Before the pandemic, Mayank Vora, 34, and his wife were struggling to afford a one-bedroom apartment in one of Asia’s costliest cities. Now they are the proud owners of a two-bedroom home in a high-end residential complex on the outskirts of Mumbai they bought for ₹ 1.09 crore ($150,000).
“What was unaffordable a few years back is now our dream come true,” Mr Vora said. “Everything fell into our budget this time.”
They’re not the only one jumping in. Home sales in the city, India’s commercial capital, jumped to an eight year high in October, according to data from Knight Frank.
It’s an abrupt turnaround for a market that’s spent three years in the doldrums after a prolonged shadow banking crisis strangled access to credit. At the end of June, prices in Mumbai were 0.45 per cent lower than the same quarter in 2018, according to data from the central bank.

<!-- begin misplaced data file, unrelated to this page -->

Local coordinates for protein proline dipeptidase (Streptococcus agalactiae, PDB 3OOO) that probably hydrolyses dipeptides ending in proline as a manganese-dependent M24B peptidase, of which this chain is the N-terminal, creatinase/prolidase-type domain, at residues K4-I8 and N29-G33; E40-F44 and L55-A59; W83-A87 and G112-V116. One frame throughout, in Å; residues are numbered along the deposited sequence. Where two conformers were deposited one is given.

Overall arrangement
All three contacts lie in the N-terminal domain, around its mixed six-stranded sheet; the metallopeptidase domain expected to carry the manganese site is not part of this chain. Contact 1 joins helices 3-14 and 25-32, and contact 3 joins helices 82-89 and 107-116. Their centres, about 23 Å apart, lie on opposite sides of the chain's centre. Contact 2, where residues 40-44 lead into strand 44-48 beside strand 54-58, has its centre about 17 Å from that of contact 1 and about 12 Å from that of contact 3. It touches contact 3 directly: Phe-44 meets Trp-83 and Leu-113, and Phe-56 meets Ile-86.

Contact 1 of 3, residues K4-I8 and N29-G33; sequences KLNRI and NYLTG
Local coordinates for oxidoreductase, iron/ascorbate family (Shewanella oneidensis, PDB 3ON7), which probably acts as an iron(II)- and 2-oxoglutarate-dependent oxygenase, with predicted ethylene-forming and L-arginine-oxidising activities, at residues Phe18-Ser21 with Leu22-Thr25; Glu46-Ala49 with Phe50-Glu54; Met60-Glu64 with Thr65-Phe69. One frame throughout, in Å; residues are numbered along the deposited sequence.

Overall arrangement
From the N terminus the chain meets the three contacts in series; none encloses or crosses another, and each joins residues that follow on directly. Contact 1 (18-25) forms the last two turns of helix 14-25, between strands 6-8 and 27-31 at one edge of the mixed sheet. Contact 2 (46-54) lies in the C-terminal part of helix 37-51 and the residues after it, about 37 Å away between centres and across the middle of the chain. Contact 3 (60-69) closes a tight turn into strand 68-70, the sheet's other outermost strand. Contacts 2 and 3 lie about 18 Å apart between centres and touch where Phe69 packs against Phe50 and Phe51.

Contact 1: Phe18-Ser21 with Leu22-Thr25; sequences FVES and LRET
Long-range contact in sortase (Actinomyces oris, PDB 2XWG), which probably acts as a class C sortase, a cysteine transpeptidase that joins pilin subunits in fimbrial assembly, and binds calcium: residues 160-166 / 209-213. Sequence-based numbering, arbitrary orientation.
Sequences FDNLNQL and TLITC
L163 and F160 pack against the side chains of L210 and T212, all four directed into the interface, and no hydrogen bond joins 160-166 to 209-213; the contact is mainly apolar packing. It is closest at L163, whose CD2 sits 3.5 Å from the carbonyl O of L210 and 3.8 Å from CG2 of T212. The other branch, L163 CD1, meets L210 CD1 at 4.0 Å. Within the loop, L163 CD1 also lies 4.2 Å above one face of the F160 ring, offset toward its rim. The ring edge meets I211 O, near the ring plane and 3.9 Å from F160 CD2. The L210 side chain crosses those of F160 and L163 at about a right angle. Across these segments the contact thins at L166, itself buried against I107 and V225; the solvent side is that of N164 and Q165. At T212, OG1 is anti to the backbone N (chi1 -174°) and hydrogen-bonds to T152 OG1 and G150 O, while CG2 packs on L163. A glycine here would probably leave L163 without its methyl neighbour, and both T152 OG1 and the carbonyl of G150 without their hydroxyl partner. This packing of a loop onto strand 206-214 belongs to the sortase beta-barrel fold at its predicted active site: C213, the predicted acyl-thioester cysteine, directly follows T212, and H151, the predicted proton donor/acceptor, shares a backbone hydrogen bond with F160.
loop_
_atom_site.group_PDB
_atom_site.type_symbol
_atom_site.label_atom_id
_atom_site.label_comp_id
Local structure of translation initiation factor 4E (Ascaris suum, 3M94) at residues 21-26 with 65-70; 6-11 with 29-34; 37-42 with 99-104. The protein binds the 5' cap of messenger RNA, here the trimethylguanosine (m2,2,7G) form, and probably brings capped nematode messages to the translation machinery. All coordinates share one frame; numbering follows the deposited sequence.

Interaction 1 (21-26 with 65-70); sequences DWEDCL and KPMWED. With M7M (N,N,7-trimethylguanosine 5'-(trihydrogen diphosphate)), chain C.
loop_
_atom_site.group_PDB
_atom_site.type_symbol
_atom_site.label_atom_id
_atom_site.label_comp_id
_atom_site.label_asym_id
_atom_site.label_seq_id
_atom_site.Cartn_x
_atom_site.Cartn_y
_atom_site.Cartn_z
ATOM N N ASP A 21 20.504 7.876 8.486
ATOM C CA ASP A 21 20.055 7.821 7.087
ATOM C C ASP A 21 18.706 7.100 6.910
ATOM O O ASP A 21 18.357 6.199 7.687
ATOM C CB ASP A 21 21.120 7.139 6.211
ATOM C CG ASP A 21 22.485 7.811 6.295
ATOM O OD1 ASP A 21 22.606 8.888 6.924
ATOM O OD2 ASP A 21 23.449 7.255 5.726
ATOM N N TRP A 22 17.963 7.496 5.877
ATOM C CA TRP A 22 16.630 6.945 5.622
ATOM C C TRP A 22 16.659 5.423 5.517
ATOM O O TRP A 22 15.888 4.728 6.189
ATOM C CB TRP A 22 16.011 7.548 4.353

India isn’t alone in seeing a resurgence in property despite the grim economic backdrop – the likes of New Zealand and the U.K. have also seen prices jump. Rather than worrying about the prospects of a bubble though, in India authorities are grateful for the rebound.
With millions out of work, a resurgence in house sales and corresponding increase in building could boost output everywhere from banks to builders to consumer goods factories. Construction creates the most jobs in India each year.